On Thursday 13 December, the William Hill World Darts Championship gets underway at the Alexandra Palace, with the final taking place on Tuesday 1 January 2019.
Rob Cross enters the tournament as defending champion, having beaten Phil Taylor 7-2 in last year’s final. In the 12 months since that memorable night, a lot has changed for both Cross and the World Championship.
The biggest change to the tournament has been its expansion in size, with the field rising from 64 players to 96. That growth has given the competition a much more international flavour, but the headline news was the inclusion of two female players. In a non-contact sport like darts, there’s no reason why women cannot compete with men, so this is a positive step for equality.
Lisa Ashton, a four-time women’s world champion, is the UK’s female representative and she opens her account against Jan Dekker of the Netherlands. Dekker has not had a particularly strong year and Ashton seems to be at her very best and she’s good value to win that game and move on to face the 19th seed Mervyn King in the last 64.
The other female qualifier, representing the Rest of the World, is Russia’s Anastasia Dobromyslova and she takes on Ryan Joyce. Anastasia has won the women’s world title three times and is phenomenally talented, but she definitely faces a tougher challenge. Joyce has won over £32,000 in prize money this year, his first year on the professional circuit, and is a strong favourite to come out on top in that game, but Anastasia has a chance.
One major consequence of the increased field is a rise in prize money. The overall pot stands at £2.5 million, £700,000 more than in 2018, with the tournament winner now receiving a cool half a million.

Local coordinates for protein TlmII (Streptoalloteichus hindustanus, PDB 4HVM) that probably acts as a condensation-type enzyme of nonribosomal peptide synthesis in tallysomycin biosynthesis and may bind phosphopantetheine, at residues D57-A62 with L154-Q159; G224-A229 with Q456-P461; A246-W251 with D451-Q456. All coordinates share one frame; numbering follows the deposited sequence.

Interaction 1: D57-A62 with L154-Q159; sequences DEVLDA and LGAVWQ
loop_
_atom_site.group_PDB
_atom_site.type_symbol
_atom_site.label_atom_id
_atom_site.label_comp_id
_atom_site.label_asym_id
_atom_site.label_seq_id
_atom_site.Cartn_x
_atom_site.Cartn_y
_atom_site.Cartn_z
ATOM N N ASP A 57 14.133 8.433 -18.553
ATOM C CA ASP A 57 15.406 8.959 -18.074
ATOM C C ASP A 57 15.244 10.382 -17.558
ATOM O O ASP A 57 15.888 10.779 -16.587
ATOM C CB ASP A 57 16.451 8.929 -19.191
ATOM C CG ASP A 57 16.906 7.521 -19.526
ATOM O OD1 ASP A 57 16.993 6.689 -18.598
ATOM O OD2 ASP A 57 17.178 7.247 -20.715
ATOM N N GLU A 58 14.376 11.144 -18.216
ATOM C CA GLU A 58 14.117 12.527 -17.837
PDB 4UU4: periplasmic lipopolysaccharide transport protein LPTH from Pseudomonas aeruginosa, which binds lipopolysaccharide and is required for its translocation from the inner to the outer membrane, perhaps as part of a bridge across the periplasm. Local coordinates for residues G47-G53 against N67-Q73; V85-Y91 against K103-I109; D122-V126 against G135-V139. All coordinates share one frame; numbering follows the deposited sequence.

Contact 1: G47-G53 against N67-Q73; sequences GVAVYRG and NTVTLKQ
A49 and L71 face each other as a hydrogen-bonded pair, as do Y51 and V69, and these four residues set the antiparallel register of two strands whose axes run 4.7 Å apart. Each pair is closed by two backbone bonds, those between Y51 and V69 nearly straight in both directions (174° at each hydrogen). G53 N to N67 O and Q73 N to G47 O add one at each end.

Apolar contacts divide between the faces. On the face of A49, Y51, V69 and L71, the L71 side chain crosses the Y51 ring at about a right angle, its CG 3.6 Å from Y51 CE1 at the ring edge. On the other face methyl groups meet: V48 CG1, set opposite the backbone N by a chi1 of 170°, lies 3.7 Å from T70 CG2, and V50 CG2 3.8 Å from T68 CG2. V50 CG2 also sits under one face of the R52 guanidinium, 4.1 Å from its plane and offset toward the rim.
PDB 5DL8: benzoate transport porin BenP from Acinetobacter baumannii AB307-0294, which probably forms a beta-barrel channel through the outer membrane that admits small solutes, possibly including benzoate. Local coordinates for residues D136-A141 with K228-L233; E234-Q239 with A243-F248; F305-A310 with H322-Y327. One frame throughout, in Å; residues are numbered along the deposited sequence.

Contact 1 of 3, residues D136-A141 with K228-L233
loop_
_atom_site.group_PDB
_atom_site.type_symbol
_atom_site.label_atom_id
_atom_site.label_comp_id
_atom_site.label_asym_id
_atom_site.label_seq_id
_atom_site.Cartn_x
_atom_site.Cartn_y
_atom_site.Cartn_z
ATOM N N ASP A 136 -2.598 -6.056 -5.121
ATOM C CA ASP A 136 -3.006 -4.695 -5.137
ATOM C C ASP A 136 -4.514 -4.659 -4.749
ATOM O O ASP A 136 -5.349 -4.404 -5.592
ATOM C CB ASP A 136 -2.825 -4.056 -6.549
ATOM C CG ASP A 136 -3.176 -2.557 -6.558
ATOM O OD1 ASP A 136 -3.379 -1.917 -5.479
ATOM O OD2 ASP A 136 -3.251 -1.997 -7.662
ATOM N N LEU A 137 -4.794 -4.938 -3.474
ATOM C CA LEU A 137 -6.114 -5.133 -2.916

As aforementioned, Cross is the defending champion and the number two seed but is arguably playing the worst darts of his professional career. That seems ludicrous to say given that the former electrician has only been a professional for two years, but he’s had a torrid time since becoming world champion, struggling for form in the major television tournaments and putting on a fair amount of weight.
Cross’ case isn’t helped by being in the hardest quarter of the draw, with potential ties against Jonny Clayton, Dimitri van den Bergh or Stephen Bunting in the last 16, and the daunting prospect of possibly Michael Smith in the quarters. However, those matches all work on the basis of Cross beating his first round opponent, which will be the winner of Jeffrey de Zwaan against Indian qualifier Nitin Kumar. De Zwaan has had a brilliant year since regaining his tour card, most notably reaching the semi-final of the World Matchplay in July. On current form it’s hard to see Cross beating De Zwaan on the opening night (assuming he beats the relatively unknown Kumar), so an early exit for the defending champion seems likely.